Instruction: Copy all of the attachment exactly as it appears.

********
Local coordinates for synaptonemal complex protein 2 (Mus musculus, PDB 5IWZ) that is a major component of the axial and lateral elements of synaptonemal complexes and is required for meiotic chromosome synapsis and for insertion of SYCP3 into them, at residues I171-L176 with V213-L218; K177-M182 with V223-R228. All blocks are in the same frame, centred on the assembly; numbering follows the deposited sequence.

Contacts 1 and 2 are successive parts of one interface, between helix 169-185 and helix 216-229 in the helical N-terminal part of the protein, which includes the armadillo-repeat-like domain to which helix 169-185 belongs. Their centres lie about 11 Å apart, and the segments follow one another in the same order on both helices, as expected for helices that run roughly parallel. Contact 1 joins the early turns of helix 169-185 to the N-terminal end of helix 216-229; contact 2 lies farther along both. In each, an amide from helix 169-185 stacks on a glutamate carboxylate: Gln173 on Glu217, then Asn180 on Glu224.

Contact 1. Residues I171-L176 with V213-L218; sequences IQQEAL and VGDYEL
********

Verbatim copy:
Local coordinates for synaptonemal complex protein 2 (Mus musculus, PDB 5IWZ) that is a major component of the axial and lateral elements of synaptonemal complexes and is required for meiotic chromosome synapsis and for insertion of SYCP3 into them, at residues I171-L176 with V213-L218; K177-M182 with V223-R228. All blocks are in the same frame, centred on the assembly; numbering follows the deposited sequence.

Contacts 1 and 2 are successive parts of one interface, between helix 169-185 and helix 216-229 in the helical N-terminal part of the protein, which includes the armadillo-repeat-like domain to which helix 169-185 belongs. Their centres lie about 11 Å apart, and the segments follow one another in the same order on both helices, as expected for helices that run roughly parallel. Contact 1 joins the early turns of helix 169-185 to the N-terminal end of helix 216-229; contact 2 lies farther along both. In each, an amide from helix 169-185 stacks on a glutamate carboxylate: Gln173 on Glu217, then Asn180 on Glu224.

Contact 1. Residues I171-L176 with V213-L218; sequences IQQEAL and VGDYEL